The $30 billion wealth of the Australian Catholic Church has angered a survivor

Gina Swannell. Picture: ABC
Gina Swannell. Picture: ABC

A WOMAN who suffered horrific sexual abuse as a child has expressed her anger and disappointment over the need for survivors to fight for compensation despite the church being worth an estimated $30 billion in Australia. 

Gina Swannell, who as a young girl was abused by a Urana priest, had to fight the Catholic Church tooth and nail for compensation for her trauma.

Only after a ferocious mediation process did the church award her damages and offer an official apology.

Her outrage follows an investigation by Fairfax Media where it was revealed the church is among the largest non-government property owners, by value, in NSW.

​Documents provided to the Royal Commission show that the Sydney Archdiocese valued its properties at historic cost, which misrepresented the actual value. 

Ms Swannell said the figures released were no surprise to her and she was furious over the way the church has handled cases of abuse. 

“The Catholic Church tried to take my compensation because I spoke to the media about how appallingly they treated me,” she said.

“That's their form. If you come out and say something they don't like, they'll try and sue you.”

Father Brendan Lee, from the Catholic Diocese of Wagga, said although the figures would be a surprise to some, it was not necessarily readily available wealth.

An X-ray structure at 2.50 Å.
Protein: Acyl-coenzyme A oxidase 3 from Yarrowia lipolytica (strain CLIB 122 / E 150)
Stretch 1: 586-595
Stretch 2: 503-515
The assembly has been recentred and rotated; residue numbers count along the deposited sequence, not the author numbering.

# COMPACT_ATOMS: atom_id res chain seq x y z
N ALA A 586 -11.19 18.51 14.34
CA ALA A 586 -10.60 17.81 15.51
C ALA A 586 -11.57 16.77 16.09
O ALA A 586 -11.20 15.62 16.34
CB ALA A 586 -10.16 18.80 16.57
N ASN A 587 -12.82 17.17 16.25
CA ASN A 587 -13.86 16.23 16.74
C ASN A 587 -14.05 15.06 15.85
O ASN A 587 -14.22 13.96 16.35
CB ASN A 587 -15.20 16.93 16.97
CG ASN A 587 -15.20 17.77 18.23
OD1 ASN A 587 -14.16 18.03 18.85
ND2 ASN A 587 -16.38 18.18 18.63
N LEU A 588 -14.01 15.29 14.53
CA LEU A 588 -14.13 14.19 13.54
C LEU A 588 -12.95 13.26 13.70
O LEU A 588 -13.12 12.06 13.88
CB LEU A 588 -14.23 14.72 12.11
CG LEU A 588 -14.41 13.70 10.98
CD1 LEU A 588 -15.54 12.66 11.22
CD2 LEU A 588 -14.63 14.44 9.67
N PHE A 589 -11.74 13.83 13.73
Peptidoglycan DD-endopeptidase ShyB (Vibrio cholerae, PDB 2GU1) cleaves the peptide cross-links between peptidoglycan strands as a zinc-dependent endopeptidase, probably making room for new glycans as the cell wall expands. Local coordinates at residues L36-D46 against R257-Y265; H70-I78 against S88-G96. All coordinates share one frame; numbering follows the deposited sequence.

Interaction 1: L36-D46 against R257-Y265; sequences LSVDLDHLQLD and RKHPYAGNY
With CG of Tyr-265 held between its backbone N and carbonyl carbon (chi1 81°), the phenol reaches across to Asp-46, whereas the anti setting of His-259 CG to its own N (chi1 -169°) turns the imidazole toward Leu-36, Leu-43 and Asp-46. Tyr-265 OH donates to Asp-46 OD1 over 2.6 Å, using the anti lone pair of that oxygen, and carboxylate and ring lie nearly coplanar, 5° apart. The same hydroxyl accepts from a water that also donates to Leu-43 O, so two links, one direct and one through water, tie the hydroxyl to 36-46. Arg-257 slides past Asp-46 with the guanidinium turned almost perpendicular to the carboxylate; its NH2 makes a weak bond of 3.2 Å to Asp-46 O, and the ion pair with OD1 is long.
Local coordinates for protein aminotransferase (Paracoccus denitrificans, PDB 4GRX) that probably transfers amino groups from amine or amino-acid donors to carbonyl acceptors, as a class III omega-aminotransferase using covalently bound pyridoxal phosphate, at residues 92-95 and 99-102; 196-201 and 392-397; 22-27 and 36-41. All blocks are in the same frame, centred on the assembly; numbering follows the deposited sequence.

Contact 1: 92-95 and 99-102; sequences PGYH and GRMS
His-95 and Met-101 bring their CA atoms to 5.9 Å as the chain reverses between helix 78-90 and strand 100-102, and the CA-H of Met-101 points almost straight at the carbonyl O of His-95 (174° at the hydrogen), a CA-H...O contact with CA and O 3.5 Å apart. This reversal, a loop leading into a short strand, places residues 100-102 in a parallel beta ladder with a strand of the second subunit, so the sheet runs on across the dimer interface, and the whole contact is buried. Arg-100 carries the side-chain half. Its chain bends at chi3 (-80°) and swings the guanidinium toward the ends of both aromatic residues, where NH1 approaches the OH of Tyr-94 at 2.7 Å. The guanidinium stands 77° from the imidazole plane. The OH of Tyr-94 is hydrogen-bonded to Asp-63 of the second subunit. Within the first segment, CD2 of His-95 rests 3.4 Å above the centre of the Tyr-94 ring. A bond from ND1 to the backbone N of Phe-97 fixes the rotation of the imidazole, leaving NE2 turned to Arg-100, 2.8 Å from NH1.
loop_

“Take the case of St Mary’s cathedral. If you were to build a shopping complex on top of there, it would be worth millions, but as a spiritual home for some people in the city and somewhere to go, it has a value to the church that it wouldn’t have to the public,” he said.

“It’s unfortunate though that the church didn't give the current price of those assets, that was disappointing.” 

The church claimed that increasing compensation payouts to victims would result in cuts to their welfare projects.

Dominic O’Connell, the Associate Professor of Political Sciences at Charles Sturt University, said although the church does extensive social welfare work, it should pay the necessary recompense to victims. 

“There are assets that could be sold, it is simply nonsensical to suggest that the church is not in a financial position to recompense where that’s owed,” he said.

Ms Swannell said she will fight for the survivors’ cause as long as is necessary. 

“I will continue to talk about this until they do the right thing,” she said.